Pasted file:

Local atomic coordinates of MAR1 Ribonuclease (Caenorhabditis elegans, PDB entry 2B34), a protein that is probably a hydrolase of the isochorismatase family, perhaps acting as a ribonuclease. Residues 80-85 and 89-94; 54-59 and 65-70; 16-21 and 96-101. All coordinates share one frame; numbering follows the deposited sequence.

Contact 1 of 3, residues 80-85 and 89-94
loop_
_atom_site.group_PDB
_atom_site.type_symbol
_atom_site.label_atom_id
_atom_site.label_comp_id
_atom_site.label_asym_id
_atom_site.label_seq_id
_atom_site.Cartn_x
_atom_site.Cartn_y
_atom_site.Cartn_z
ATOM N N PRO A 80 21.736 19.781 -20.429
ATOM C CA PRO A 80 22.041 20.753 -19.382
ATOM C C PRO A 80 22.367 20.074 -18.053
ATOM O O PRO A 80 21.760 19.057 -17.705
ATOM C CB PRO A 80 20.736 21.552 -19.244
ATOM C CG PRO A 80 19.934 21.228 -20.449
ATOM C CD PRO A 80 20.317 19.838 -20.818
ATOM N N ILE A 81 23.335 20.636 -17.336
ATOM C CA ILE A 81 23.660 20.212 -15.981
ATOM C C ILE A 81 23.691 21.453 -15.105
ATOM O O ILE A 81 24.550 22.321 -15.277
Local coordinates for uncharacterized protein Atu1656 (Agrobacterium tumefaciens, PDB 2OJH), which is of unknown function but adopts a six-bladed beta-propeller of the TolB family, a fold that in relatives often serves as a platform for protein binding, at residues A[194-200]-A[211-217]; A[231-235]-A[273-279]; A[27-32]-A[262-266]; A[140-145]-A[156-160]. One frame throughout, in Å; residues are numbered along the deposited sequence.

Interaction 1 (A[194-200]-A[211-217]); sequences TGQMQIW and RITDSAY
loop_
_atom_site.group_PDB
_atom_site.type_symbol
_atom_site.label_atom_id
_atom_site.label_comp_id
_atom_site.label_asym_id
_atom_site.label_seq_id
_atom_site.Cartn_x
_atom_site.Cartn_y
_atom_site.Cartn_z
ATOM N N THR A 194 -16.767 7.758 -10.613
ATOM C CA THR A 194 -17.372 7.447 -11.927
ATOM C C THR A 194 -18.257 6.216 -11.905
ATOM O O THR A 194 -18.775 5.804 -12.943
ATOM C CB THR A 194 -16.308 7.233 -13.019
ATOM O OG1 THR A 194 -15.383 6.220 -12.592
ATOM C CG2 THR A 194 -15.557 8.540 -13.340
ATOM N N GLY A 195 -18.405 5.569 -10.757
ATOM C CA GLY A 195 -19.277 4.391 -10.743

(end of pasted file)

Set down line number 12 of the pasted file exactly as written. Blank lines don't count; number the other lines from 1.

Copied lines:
_atom_site.Cartn_z